Ari drove up from DC on Friday evening and we were joined by Alex’s assistants, Abby and Isaac, who are engaged to be married this coming year. Ari made cosmopolitans before dinner. Alex had fried up the most delicious shnitzel which we ate with quinoa with chestnuts, carrots and mushrooms; chicken noodle soup with turkey-shaped noodles; steamed cauliflower; falafel; leftover cranberry apple chutney, kohlrabi coleslaw; and spinach salad with candied pecans and avocado, among other things. Jess had bought chocolate and cinnamon babka, and had defrosted pareve chocolate mousse crepes. We took the chocolate babka home to Ari’s house because none of us had any room left for it and Alex is allergic to chocolate.

Over the weekend, we had dim sum at China Garden in Rosslyn and briefly stopped into Ari’s office nearby so that he could help out a co-worker. The short drive down Rock Creek Parkway in the snow was so beautiful it made me happy to be alive and in-the-moment. We spent some time wandering around the mall at Pentagon City where we viewed some beautiful hand-embroidered “paintings” of incredible delicacy made by families in Suzhou, China, at an art gallery. Then we picked up some odds and ends for Ari at Target in Columbia Heights. He spent the evening with old friends who were visiting in DC while we watched Bride Wars on television. Because of the bad weather, again we had not spent as much time with the girls as we would have liked. I decided to put Jessica’s zip code in and see what restaurants within five miles had coupons. We narrowed it to three and Jessica chose a place she had been wanting to try called Café Hon. Then, with travel karma intact, and like the story of Because a Little Bug Went Ka-Choo! by Dr. Seuss, we “ran right into a circus [Christmas] parade.”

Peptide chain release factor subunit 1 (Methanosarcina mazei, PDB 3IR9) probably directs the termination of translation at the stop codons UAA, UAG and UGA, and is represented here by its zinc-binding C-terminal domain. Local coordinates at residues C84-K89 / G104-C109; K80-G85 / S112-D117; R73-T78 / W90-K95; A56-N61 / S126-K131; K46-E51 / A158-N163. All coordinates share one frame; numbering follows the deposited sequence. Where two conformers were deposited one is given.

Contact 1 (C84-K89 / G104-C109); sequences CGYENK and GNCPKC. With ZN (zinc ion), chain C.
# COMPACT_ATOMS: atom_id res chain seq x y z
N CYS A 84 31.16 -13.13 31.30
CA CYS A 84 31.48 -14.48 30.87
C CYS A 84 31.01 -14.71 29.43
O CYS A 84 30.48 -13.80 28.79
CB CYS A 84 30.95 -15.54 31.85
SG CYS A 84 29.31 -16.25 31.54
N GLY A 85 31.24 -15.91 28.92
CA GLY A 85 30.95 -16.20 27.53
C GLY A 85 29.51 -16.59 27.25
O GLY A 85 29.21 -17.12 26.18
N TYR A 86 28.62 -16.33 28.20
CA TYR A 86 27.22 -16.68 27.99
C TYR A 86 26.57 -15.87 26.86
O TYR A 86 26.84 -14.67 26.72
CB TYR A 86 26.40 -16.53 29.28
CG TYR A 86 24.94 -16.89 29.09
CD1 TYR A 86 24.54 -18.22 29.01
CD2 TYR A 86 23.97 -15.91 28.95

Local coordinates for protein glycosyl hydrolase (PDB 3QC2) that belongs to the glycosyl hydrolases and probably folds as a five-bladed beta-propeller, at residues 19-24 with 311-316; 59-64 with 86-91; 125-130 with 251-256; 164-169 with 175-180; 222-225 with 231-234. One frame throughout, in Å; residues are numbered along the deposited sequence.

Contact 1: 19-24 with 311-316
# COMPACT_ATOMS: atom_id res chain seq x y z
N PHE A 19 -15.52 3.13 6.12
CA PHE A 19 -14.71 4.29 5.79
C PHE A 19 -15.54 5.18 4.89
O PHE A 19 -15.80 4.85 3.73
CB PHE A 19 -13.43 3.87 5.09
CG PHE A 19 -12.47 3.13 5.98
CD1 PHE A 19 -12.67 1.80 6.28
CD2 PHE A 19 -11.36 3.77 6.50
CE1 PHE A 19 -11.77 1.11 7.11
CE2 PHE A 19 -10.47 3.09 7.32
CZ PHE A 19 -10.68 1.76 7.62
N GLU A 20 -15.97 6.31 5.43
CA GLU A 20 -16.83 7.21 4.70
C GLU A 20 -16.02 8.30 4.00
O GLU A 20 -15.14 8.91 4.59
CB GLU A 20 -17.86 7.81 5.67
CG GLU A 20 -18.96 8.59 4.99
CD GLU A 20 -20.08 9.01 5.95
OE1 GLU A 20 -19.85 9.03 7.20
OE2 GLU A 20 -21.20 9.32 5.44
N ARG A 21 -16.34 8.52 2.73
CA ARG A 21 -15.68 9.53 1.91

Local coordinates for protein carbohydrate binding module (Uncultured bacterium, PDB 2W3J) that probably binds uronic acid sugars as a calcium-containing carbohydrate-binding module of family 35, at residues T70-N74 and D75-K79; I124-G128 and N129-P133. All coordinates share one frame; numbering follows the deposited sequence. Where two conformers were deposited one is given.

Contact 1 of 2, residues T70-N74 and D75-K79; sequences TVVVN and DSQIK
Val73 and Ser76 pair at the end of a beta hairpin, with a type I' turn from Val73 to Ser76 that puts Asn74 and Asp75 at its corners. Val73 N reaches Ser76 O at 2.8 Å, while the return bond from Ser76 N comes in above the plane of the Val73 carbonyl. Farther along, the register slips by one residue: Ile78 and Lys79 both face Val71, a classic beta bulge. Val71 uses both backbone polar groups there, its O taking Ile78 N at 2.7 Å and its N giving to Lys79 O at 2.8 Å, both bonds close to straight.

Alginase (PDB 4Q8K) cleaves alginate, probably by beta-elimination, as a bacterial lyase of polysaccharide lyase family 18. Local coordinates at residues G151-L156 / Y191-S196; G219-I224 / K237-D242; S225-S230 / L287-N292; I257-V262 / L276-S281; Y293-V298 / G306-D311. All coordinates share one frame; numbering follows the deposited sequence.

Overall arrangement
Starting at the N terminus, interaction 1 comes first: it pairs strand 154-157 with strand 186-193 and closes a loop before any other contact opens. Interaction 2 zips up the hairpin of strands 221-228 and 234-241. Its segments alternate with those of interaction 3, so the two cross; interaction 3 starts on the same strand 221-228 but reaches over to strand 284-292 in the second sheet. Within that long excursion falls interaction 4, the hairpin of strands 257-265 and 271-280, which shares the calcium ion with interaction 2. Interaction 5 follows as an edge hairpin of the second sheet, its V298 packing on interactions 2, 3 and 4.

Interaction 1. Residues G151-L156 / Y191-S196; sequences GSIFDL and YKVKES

Jessica explained that Baltimore is known for a particular type of character—the type of woman who wears large beehive hairdos, flashy glasses, leopard prints, and who calls everyone “hon,” (short for honey). The café was an homage to all that with a two-story high pink flamingo out front and fake-leopard-skin lined booths. The decor was straight out of the 1950s. The food and service were wonderful, and the girls, including Yona in her high chair, behaved like angels. A group of women dressed as “hons” who had participated in the parade came in and we took Sami’s photo with the woman who had won this year’s contest for the best “hon.” Sami and Izzy, having had no background in the fads and fashions of the 1950s, asked about a million questions about the weirdness of it all, trying to get a handle on what they were observing. I don’t think they really succeeded. In the end, the café did not let us use our coupon, but we were so pleased with the whole serendipity of the afternoon that we hardly minded. The restaurant was situated right down the street from the parade judges stand and sits on the main street in old Baltimore City. Among the interesting sights of the parade was a truck fitted out to be a steam calliope, something none of us had ever seen or heard before in our whole lives. Also parading were a group from the Hog Island mummers in assorted costumes, a motorcycle group called S.O.B.s (Semites on Bikes) who have as their logo a skull wearing a skullcap, various high school marching bands and the usual assortment of paraders who you would expect to see at a hometown parade. The afternoon was weirdly delightful, and when we returned, Alex was hard at work stuffing more sausages, refining and perfecting his technique. The girls went out to finish building a snowman, and we headed for home.

1 comment:

Unknown said...

just sending along my love to , and warm wishes for the Holidays!!

-- Larry Cravetz